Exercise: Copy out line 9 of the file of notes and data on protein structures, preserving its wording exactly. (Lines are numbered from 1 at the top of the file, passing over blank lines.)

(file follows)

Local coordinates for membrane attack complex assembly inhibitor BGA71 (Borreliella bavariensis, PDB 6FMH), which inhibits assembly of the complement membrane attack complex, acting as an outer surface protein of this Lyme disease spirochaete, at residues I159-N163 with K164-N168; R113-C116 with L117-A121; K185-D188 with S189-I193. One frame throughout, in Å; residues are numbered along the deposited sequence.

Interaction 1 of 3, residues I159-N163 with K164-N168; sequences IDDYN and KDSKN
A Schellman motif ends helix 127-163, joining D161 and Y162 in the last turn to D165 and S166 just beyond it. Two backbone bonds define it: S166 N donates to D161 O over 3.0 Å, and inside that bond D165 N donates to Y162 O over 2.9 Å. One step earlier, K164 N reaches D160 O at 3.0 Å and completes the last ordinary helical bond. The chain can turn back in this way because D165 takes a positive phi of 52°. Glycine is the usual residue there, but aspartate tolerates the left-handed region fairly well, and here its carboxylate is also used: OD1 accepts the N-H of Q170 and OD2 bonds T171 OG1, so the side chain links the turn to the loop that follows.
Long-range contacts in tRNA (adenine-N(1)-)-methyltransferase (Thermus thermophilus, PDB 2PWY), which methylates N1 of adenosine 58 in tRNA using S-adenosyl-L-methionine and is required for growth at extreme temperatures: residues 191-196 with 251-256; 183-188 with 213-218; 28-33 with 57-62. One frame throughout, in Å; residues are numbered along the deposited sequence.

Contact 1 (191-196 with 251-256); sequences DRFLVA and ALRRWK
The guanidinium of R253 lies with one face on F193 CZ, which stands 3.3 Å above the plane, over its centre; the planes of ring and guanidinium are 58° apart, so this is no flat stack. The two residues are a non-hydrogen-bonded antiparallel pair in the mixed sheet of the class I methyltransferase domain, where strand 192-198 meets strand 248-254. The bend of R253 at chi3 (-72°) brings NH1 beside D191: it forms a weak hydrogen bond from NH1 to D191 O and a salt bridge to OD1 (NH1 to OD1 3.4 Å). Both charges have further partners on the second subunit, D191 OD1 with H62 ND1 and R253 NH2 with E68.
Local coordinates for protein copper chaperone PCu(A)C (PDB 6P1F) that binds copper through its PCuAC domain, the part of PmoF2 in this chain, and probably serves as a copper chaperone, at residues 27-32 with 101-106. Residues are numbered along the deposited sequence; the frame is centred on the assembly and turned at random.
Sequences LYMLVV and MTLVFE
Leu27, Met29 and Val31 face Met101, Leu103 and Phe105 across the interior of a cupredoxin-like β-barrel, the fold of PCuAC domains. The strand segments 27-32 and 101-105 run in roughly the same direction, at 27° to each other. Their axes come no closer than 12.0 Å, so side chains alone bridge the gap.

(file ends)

Leu27, Met29 and Val31 face Met101, Leu103 and Phe105 across the interior of a cupredoxin-like β-barrel, the fold of PCuAC domains. The strand segments 27-32 and 101-105 run in roughly the same direction, at 27° to each other. Their axes come no closer than 12.0 Å, so side chains alone bridge the gap.